Last week, we raised our forecast for the US federal funds terminal rate in December from 2.675% to 3.375%.
We now expect this more aggressive approach to see the US economy stagnate, with the risk of a mild recession in the second half of 2023. % through 2024.
This cycle for the rest of 2022 will lead to increases of 75 basis points in July; 50 basis points in September; 25bps in November and 25bps in December.
This move towards higher global rates also led us to raise our terminal rate for the RBA tightening cycle from 2.35% to 2.6%. Note that this remains well below the market-expected terminal rate of around 4.5% and only a 25 basis point upward revision from the 75 basis point rise in the fed funds profile.
The 2.6% rate is broadly in line with the “2.5% guideline” the RBA Governor has given in his speeches and other comments (from his interview with ABC on June 14: “I think ‘it is reasonable for the cash rate to hit 2.5% at some point.’).
The sensitivity of the Australian economy to the RBA cash rate is significantly higher than the sensitivity of the US economy to the federal funds rate. Around 60% of Australian mortgages are variable rate, with the remaining 75% of fixed rate loans expected to mature by the end of 2023.
Indeed, 90% of mortgage borrowers are directly exposed to movements in the RBA cash rate over the next year and a half. The rate affects borrowers and homeowners through several channels, including: cash flows from existing borrowers; the ability of potential borrowers to obtain and service new loans; the wealth effect of associated house price adjustments; and through trust effects.
In the United States, the current surge in mortgage rates only directly affects new borrowers, as existing borrowers typically have fixed rate mortgages of up to 30 years.
The most direct impact of the federal funds rate on financial assets in the United States is through the stock market and confidence. This 25 basis point upward revision to the forecast terminal rate will likely result in a 50 basis point increase in the cash rate at the August board meeting – revised upward from our previous forecast of 25 basis points.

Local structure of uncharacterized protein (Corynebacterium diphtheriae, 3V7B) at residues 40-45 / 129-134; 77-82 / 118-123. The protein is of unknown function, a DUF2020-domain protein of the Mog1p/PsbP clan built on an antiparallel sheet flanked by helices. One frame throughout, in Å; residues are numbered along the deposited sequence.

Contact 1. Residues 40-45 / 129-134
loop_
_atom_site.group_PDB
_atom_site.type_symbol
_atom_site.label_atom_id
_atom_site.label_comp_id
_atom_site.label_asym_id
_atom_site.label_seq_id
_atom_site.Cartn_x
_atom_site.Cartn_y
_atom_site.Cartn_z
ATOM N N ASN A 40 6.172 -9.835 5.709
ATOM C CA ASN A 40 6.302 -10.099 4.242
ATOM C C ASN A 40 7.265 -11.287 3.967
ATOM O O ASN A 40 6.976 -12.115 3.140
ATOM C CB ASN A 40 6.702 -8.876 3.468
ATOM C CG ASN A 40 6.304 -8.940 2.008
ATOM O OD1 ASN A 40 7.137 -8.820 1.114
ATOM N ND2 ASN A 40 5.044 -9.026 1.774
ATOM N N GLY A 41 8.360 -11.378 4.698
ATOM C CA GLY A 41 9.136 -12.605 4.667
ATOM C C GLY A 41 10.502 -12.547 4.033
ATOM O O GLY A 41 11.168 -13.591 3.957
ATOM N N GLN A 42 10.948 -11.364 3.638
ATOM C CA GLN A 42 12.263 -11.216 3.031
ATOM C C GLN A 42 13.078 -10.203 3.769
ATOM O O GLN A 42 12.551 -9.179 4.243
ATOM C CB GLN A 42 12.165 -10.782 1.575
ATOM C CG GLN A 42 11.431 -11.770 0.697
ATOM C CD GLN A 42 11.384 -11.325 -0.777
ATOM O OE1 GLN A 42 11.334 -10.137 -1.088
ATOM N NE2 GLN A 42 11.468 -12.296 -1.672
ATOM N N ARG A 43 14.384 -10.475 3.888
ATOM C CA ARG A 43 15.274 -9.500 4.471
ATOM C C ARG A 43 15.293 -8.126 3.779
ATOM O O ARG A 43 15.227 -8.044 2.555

This would take the cash rate from our forecast of 1.35% (after the expected 50 basis point hike at the next July meeting) to 1.85% after the August meeting – firmly in our “zone”. neutral” estimated for politics in Australia at 1.5-2.0%.
The August board meeting will respond to what is expected to be a very troubling inflation report for the June quarter, due out July 27.
We expect headline inflation to increase by 1.5% in the quarter, pushing annual inflation up from 5.1% to 5.8% annually. Core inflation, represented by the trimmed average, should stand at 1.2% during the quarter for an increase in annual inflation of 3.7% to 4.5% per year.
We see the risks to these numbers on the upside.
Having reacted strongly to the new significant rise in inflation – moving the cash rate into the “neutral zone” and signaling a clear commitment to containing inflation and inflationary expectations – we expect the RBA to make a pause.
Consistent with our previous view, we expect a two-month pause to assess the impact of the rapid 175bps four-month cumulative rise.
As the governor noted in this week’s address to the U.S. Chamber of Commerce, the key high-frequency data he will be watching will be consumer spending, particularly consumer durables and the housing market – and not just house prices (as an indicator of wealth effects) but also with respect to house building and other housing-related expenditures.
It should be noted that a quick move to 1.85% will only restore the cash rate to slightly above the 1.5% rate that held for almost three years between August 2016 and May 2019, when inflation has consistently been below the Bank’s 2-3% target zone.